I’ve really enjoyed having other writers join the team here at A Certain Taste. For one thing, it got really lonely in the Discord server all by myself. It’s also been great to give coverage to records that absolutely deserve it but I couldn’t provide myself. This has either been because I couldn’t make the time or because I’m not the right person to write about whatever music it was.
I’m not being hard on myself, here. MONO‘s Pilgrimage of the Soul from earlier this year is a breath-taking record but I almost never listen to post-rock, whereas Rob lives and breaths the stuff. It only makes sense for Rob to cover this sort of thing. The same goes for Atma by Wombbath and CJ.
That leads us to Atlas, the 5-piece outfit from Finland. Sure, they are metalcore on paper, and we have at least two writers who love metalcore. But there’s so much more to their sound that trying to slot them into a single pigeonhole seems as futile as picking out an A.C.T. writer who should cover this. The press release we received tells me that the band have classed themselves as “Northcore”, to encapsulate the icy atmosphere that lays thick over the 42 minute runtime of UKKO.
The way I see it, there are three main aspects to this album that make it a must-listen. Four if you count these badass jackets.
1. This record contains enough riffage and shredding that your head might come clean off your shoulders if you try to headbang along. The album sets its intentions on the table instantly with Synti which kicks off with a syncopated djent chug, throws in an unnerving melodic section then kicks you in the chest with blastbeats. We get to catch our breath towards the end with an atmospheric section building tension until again we get Czernobog‘s hammer crashing into our skull.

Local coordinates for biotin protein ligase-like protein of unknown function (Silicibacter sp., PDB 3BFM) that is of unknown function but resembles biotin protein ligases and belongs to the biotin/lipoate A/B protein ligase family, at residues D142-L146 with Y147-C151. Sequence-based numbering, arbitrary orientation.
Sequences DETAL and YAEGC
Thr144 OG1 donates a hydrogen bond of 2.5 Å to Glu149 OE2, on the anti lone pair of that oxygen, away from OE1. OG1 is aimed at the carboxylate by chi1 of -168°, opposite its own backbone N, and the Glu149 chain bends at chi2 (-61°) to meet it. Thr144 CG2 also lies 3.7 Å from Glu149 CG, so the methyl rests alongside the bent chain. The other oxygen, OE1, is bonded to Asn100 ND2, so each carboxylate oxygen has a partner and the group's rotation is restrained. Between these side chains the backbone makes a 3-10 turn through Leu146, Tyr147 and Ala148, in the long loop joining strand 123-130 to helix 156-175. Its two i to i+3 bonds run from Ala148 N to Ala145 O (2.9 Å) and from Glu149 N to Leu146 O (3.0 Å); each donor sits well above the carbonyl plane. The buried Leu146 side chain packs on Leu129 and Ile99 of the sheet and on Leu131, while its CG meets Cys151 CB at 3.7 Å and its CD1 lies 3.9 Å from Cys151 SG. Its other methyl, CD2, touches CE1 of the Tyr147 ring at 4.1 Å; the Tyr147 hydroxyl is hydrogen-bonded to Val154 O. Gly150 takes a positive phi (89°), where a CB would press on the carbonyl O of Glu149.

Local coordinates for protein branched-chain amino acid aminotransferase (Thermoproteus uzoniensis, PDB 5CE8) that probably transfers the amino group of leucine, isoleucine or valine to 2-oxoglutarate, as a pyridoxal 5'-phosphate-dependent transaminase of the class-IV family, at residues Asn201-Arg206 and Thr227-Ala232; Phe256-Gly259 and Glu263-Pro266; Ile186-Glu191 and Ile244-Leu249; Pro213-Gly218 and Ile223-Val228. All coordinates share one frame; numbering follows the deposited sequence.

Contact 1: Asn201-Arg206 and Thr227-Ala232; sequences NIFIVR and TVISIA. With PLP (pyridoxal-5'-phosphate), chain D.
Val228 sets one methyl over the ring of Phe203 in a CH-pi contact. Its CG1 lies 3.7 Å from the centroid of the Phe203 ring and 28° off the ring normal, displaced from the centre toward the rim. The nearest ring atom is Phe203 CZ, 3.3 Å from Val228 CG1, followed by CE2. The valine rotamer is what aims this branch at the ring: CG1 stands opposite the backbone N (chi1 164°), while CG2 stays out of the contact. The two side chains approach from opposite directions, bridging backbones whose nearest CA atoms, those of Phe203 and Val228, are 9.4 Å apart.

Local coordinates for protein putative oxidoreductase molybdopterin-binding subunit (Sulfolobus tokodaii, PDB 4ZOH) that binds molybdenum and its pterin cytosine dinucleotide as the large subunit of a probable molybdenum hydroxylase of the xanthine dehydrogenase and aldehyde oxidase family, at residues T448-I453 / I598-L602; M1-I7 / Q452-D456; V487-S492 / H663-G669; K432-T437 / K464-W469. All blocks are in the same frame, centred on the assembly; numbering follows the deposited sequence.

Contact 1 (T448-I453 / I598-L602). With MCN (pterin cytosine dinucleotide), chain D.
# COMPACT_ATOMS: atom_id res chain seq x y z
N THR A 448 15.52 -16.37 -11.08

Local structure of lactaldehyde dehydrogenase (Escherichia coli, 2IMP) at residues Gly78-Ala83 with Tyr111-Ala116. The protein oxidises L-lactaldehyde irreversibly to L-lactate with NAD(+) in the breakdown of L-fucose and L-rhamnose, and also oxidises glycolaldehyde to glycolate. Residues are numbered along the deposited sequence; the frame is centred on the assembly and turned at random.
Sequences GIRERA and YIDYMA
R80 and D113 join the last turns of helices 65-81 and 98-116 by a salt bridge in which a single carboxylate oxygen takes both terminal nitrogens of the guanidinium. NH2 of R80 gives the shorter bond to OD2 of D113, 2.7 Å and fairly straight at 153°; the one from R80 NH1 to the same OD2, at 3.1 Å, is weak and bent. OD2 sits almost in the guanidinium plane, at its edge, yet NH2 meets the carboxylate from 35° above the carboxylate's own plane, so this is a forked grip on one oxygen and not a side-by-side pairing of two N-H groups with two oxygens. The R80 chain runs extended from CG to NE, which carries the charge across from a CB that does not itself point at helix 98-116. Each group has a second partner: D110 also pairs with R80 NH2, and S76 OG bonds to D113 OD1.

The heavier numbers on the album all do a fantastic job of making you want to windmill in your living room, or the office if that’s where you listen to music the most. I worried for my steering wheel which took a beating while I sat in traffic during the absolutely huge beatdown in the middle of the title track.
2. The record was mixed and mastered by Buster Odeholm. If you’re not familiar with the name, you will be familiar with his sound from his work on albums by Vlldhjarta, Oceano, Humanity’s Last Breath and Born Of Osiris. In choosing to work with Buster for UKKO, Atlas have signalled their intentions far more than any press release or superlative reviews will be able to encapsulate. If you have never heard any of these artists, just know that he has made an artform out of pulling out and giving definition to an open 8-string guitar being strummed while crystal clear blastbeats play behind it.
3. Finally, the other side of Atlas is the melodies and atmosphere they conjure up throughout this record. While there are beautiful, haunting moments littering the whole record, the tail-end of the album primarily displays their wistful and contemplative side, with the acoustic track Lehto marking a turning point in the mood of the album. The album ends with Pohjannaula, a track more beautiful than any “metalcore” record deserves as a closer.
That’s not to say there are no downsides. This is not a perfect record. The main bugbear I have is that sometimes a track builds up and you expect a big payoff. But it never comes! Or at the least doesn’t come in the form you want or expect. However this is not a consistent flaw and tracks such as Veri do give you the exact payoff that you want, twice! First heavy, the second with melody.
Ultimately, your appreciation and enjoyment of UKKO will match the expectations you carry into your listen. If you approach this as a straightforward generic metalcore record, you may find a few things you enjoy but it will likely disappoint, as per my comment above.
However, if you come in as a metalcore fan who enjoys ambience and a slow-burn as much as you love djenty beatdowns and thall, you’ll find that Atlas have produced an album that sidesteps the norms of metalcore in favour of carving out their own niche – with an ice axe.